Christiaan Triebert @trbrtc Visual Investigations @nytimes. Previously @bellingcat. Monitoring things, mostly niche. Retired hitchhiker. @quiztime. Usual caveats. Sep. 01, 2019 3 min read

Courts in Xinjiang sentenced 230,000 people to prison or other punishments in 2017 and 2018.

To put that in perspective: Xinjiang accounted for less than 2% of China's population but 21% of arrests in 2017.  https://www.nytimes.com/2019/08/31/world/asia/xinjiang-china-uighurs-prisons.html 

Xinjiang's imprisonment rates are higher than all of the United States combined. This enormous upswell of arrests, trials and prison sentences is unequaled in China's recent past.  https://www.nytimes.com/2019/08/31/world/asia/xinjiang-china-uighurs-prisons.html 

China has already established a vast network of so-called “re-education camps” and a pervasive surveillance system. Thanks to @ChuBailiang's impressive analysis of previously unreported data, we now know that they're also resorting to a harsher method of control: prisons.

It can be hard to find out what's going in the detention centers: when colleagues tried to see a detention facility, guards stopped them claiming the road was dangerous because of power cables. When they tried another route, police threw up a roadblock.  https://www.nytimes.com/2019/08/31/world/asia/xinjiang-china-uighurs-prisons.html 

However, open source information like satellite imagery and tender data is a different way “into” these detention facilities. Over the past years, important and insightful work has been published by @shawnwzhang, @adrianzenz and @Nrg8000, amongst others.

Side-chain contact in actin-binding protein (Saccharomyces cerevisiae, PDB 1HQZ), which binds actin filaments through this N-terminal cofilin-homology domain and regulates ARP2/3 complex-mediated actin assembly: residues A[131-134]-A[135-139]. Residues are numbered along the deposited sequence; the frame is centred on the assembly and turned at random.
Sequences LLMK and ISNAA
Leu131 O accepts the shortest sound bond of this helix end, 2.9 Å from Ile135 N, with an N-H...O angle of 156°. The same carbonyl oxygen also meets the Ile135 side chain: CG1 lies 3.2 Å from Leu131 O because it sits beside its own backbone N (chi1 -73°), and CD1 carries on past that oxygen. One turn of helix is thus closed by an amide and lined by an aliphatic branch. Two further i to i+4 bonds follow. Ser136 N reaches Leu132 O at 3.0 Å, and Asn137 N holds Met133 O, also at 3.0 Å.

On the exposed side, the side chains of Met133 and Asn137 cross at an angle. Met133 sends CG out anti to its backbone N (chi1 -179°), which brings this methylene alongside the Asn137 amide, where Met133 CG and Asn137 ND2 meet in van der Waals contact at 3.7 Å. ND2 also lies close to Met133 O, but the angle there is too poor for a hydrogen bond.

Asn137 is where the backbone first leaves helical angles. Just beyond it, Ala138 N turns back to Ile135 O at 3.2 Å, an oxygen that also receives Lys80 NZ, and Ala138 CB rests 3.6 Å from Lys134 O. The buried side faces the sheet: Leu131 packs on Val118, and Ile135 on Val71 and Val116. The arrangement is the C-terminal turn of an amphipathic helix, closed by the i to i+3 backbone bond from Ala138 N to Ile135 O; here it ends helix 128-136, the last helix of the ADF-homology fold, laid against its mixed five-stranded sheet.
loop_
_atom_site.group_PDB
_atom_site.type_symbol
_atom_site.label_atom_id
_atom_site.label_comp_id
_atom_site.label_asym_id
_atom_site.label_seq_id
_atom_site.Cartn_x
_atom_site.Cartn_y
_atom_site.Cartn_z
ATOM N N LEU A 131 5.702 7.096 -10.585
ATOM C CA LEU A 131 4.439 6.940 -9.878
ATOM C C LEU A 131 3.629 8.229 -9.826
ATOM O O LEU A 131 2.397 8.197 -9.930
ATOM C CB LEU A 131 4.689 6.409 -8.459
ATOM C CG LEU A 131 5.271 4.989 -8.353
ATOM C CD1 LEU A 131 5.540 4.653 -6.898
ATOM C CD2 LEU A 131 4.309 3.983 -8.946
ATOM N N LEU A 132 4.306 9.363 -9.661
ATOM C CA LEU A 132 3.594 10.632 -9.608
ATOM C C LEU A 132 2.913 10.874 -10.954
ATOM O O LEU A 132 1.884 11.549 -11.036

Following @ChuBailiang’s reporting, my colleague @ckoettl and I analysed 23 sites of possible prisons in Xinjiang that were earlier identified by @shawnwzhang.

All 23 sites are heavily guarded detention facilities, with features such as multiple walls and fences, tall watchtowers and guard buildings with access to the walls. Most have enclosed outdoor spaces and speaker towers. Here's an example in Aksu. (Graphic by @DrewJordan_NYT)

Of those 23 sites analysed, 9 had been built since 2016. Here’s an example near the city of Karamay. The satellite images are less than 2 years apart, taken in late 2016 and early 2018.  https://www.google.com/maps/@45.5325725,84.8001501,2017a,35y,327.03h,0.16t/data=!3m1!1e3 

Many facilities built before 2016, like this on in Ürümqi (乌鲁木齐市 — Xinjiang's capital), have expanded.  https://www.google.com/maps/@43.9400651,87.5747404,1347a,35y,346.89h/data=!3m1!1e3 

It's difficult to be certain if these sites are prisons, detention centers for suspected criminals, high-security education camps, or a combination of such facilities. Why? My colleague @ckoettl outlined it as following 👇

Basically, there seem to be different layers of restrictions visible in the design and outlay.

Here's a detention facility in Beijing (so not in Xinjiang). The compound is small and mostly packed with cell blocks. These facilities resemble “classic” prisons.

On satellite imagery, one can spot facilities with a similar design in Xinjiang: small compound, many cell blocks. It resembles the “classical” prison in Beijing.  https://www.google.com/maps/@45.5299712,84.8021288,673a,35y,56.69h/data=!3m1!1e3 

Besides these “classical” prisons, there are facilities in Xinjiang that are much larger and different in design, e.g. more open spaces and dorm/classroom-like buildings. Some of those locations have been confirmed to be “re-education camps”. Here are four similar layouts.

Some “classic prison” facilities are next to “campus like” facilities. Some “campus-like” are connected to apparent factories (related, this from @ASPI_org  https://www.aspistrategist.org.au/what-satellite-imagery-reveals-about-xinjiangs-re-education-camps-and-coerced-labour/ ). And we even found that some previously reported “re-education camps” were apparently demolished.

As mentioned before, it's difficult how to label (and understand) all of these facilities — except for them being heavily guarded detention centers. @ckoettl and I welcome your thoughts on all of this. Our DMs are open (and via that also more secure ways of communication).


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